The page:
Even in the Middle East -- Kuwait City topped out at 44 degrees. Look at Doha, Qatar 47 for a high temperature there Thursday afternoon.

And not to finish, here we go towards China also in the past week or so we've talked about the exceptionally high temperatures, mostly in the 30s. For Shanghai, 38 degrees. This July average would be about 30.

All right. Well, across Europe it looks like that broad area of high pressure is going to keep those temperatures running 6 degrees in some cases above where it should be. But the reason you saw those showery conditions across the United Kingdom is this trough has been carved out. It'll shift a little bit more towards the east, and as a result some areas of Poland that had been exceptionally hot will cool down just a little bit.

Budapest, temperature actually goes up as we head toward the weekend. Not even a few showers, the storms will cool it off. Then into Warsaw, Saturday and Sunday, by Sunday temperatures drop down a few degrees, but it looks like the thunderstorms becoming a greater likelihood.

In Paris, 21. And in the champagne district for stage six as we go towards the Tour de France we're expecting a few showers expected there as well.

For Kiev, 29. Bucharest is looking at 32. And Athens a pretty steamy 34 degrees.

Now a look at these international forecasts.

We closely monitor what happens as far as the monsoon is concerned across the Indian subcontinent, because it is so vitally important to the agriculture across the region.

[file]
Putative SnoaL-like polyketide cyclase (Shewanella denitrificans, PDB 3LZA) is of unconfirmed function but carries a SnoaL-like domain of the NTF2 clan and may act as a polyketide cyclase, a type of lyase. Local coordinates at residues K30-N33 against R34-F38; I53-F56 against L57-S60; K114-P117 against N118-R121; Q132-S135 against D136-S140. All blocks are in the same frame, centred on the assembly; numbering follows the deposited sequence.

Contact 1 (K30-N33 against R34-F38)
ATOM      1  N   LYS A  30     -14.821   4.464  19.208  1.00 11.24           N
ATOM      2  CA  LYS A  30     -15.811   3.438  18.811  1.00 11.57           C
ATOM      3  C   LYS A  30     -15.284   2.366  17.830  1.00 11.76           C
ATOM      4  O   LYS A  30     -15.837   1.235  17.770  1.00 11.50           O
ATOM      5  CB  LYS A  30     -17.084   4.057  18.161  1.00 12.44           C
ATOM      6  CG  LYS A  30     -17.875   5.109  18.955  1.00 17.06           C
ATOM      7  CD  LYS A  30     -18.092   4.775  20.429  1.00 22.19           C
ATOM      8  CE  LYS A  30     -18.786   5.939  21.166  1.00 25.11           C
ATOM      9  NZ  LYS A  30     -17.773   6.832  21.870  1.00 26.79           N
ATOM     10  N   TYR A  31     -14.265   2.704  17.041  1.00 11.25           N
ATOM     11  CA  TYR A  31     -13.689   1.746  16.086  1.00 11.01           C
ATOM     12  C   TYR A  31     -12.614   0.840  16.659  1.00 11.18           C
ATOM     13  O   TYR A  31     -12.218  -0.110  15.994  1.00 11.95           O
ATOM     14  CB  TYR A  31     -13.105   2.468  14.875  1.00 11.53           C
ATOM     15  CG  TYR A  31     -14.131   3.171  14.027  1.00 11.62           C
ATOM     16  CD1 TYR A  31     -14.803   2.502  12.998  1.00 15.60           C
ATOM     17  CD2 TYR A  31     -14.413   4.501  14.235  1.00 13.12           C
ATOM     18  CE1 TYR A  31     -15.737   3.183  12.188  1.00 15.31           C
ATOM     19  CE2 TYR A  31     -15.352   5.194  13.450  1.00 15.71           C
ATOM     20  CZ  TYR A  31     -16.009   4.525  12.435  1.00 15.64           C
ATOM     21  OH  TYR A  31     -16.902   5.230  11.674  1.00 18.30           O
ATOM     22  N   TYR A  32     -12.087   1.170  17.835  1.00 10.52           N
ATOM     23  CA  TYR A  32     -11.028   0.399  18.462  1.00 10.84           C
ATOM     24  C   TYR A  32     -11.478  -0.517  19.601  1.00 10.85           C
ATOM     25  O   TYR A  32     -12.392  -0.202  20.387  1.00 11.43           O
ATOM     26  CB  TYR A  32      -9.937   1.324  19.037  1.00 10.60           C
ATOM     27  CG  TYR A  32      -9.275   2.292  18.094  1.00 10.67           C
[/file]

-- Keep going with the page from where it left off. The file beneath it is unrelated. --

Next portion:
Well, it looks like it's about 30 percent behind. Some of the rainfall is a little scarce as we head up more towards the north and towards the north potentially you in Indian states.

Well, take a look at what's happening as we go through time for July. We should see it at least towards this region, but it is still kind of lingering behind. We saw kind of a late onset as well.

We'll keep you updated on that. News Stream will continue right after this.


LU STOUT: All right. Welcome back.

And let's return to one of our top stories, the U.S. jobs report for June is out. And is shows the U.S. economy added 80,000 jobs. Let's get more analysis of what those numbers mean for the U.S. economy and bring in Felicia Taylor who is standing by in our New York bureau.

And Felicia, this was below forecast of 95,000 jobs.

FELICIA TAYLOR, CNN CORREPSONDENT: Absolutely. It was a lower number than was expected and certainly a little bit disappointing for the marketplace as well. Already futures are indicating a significantly lower open. One trader I spoke to said you know we could see a drop of about 1, 1.5 percent in the stock market because of this dismal number.

But let's take a look at, you know, sort of what was inside that number. In terms of private sector payrolls, only 84,000 jobs were created and that, too, is not really enough to keep up with what would be expected of at least 125,000 to keep up with population growth.

Now this is the third month in a row that we've seen these kind of very low double digit, and I mean just you know 80,000, 77,000, 69,000 kind of numbers when what we really need to see is more like 200,000, 250,000 jobs created.

So the question becomes, and you can see right there that the May jobs number was revised upward from 69,000 to 77,000. That, too, obviously not a good thing. The question now becomes will the Federal Reserve be forced to do something in terms of stepping in and adding a little bit more stimulus to the marketplace. That's the discussion right now on Wall Street. And that's what traders certainly are hoping.